Ortak Emiterli Yükselteç / Common Emitter Amplifier

The most common amplifier configuration for NPN transistors is the common emitter/emitter amplifier circuit Introduction to amplifier Circuits, we found that a family of curves, commonly known as output characteristic curves, depended on the transistor collector current (Ic), collector voltage (Vce) for different values of the basic current (Ib) of transistors. Any transistor amplifier works using AC signal inputs ranging from a positive value to a negative value, so a way to "pre-adjust" the amplifier circuit to work between these two maximum or peak values is required. This is achieved using a process known asbiasing. Biasing is very important in the design of the amplifier, since the transistor ready to receive the signals determines the correct working point of the amplifier, thereby reducing the distortion of the output signal. We also found that a static or DC load line can be drawn on the curves of these output properties to show all possible working points of the transistor from completely "on" to completely "off", and the amplifier's silent working point or Q point can be found. The purpose of any small signal amplifier is to raise the entire input signal to the output signal with the minimum amount of distortion possible, that is, the output signal should be a complete reproduction of the input signal, but only larger (reinforced).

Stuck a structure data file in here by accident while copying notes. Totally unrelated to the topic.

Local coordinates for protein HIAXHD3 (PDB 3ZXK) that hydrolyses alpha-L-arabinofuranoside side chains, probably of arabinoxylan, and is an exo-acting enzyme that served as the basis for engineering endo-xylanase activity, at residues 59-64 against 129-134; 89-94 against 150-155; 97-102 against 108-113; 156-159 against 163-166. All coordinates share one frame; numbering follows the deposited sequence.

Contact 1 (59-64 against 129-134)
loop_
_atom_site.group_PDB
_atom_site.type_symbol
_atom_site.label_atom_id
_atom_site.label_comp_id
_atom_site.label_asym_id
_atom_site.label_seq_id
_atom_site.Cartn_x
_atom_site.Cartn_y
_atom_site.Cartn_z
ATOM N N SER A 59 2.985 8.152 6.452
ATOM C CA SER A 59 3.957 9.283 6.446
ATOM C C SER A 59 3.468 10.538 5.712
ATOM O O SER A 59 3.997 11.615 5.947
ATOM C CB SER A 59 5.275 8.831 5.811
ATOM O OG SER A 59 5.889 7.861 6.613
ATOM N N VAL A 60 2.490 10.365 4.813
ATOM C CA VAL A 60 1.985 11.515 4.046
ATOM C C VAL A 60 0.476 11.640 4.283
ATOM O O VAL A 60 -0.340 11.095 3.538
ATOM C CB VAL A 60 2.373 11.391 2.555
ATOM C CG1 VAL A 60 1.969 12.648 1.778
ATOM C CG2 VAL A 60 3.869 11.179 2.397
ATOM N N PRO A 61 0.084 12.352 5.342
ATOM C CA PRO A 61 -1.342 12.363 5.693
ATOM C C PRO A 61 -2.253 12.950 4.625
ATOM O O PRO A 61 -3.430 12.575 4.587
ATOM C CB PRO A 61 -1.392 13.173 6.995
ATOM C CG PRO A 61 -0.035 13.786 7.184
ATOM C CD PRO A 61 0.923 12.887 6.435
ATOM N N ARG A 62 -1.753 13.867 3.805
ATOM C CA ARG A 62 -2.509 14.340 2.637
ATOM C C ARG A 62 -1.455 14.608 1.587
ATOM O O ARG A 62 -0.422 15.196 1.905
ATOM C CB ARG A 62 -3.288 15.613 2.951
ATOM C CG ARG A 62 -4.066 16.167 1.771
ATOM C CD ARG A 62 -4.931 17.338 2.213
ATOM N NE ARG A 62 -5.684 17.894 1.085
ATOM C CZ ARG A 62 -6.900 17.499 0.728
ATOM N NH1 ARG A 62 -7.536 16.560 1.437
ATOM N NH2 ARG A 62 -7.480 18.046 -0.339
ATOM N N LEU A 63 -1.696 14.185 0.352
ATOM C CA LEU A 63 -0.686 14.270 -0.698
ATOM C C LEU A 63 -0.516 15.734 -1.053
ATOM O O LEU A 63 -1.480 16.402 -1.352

Common Emitter Amplifier Circuit